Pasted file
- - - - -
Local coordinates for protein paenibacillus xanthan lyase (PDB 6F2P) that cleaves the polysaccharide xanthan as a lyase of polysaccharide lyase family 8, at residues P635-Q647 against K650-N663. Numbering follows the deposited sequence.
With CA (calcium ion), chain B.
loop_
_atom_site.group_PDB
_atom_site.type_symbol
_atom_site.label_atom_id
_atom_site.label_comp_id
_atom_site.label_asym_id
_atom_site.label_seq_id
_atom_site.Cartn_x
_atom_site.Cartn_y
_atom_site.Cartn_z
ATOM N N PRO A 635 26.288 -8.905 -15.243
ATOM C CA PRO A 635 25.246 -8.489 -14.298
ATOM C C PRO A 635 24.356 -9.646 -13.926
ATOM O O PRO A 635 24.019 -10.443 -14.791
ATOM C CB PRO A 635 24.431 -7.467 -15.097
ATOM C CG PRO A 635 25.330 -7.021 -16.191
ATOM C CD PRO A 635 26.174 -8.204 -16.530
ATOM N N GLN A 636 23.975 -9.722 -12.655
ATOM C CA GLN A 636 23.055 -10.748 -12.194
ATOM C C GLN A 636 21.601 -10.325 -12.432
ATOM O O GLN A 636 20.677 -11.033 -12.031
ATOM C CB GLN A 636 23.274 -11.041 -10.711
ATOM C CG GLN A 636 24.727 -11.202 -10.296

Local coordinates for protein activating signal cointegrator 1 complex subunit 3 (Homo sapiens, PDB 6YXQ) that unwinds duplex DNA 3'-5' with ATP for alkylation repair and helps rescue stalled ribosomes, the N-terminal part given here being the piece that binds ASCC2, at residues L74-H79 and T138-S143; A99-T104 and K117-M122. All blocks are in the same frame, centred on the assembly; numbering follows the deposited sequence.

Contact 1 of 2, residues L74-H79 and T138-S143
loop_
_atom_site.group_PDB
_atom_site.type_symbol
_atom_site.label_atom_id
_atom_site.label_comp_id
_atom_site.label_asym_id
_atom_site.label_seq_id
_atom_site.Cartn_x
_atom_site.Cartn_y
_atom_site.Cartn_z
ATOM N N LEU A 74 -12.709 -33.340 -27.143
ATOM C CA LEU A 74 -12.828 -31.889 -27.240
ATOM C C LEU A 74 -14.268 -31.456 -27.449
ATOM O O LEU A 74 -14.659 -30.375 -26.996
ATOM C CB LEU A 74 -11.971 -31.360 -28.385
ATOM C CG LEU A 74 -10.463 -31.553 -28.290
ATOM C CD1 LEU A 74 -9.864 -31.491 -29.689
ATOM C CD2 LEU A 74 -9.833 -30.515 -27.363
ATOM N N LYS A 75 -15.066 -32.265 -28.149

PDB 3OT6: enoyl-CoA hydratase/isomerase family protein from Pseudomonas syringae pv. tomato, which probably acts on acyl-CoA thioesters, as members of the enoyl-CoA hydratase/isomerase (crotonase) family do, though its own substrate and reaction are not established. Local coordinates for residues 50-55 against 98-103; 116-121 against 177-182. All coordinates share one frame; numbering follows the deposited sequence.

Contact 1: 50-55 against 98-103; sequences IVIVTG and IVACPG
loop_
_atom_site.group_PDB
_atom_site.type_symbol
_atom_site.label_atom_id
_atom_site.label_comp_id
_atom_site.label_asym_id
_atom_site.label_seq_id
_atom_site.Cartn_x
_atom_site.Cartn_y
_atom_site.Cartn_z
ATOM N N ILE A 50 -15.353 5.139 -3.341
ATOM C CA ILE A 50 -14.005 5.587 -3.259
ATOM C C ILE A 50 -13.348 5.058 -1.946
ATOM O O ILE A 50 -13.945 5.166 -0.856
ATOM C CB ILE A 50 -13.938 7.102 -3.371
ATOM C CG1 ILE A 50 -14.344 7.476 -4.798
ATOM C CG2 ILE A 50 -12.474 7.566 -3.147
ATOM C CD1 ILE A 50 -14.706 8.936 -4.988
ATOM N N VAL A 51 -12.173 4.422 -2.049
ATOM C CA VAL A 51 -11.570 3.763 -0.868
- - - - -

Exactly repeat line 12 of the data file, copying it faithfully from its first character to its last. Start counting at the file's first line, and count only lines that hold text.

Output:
_atom_site.Cartn_z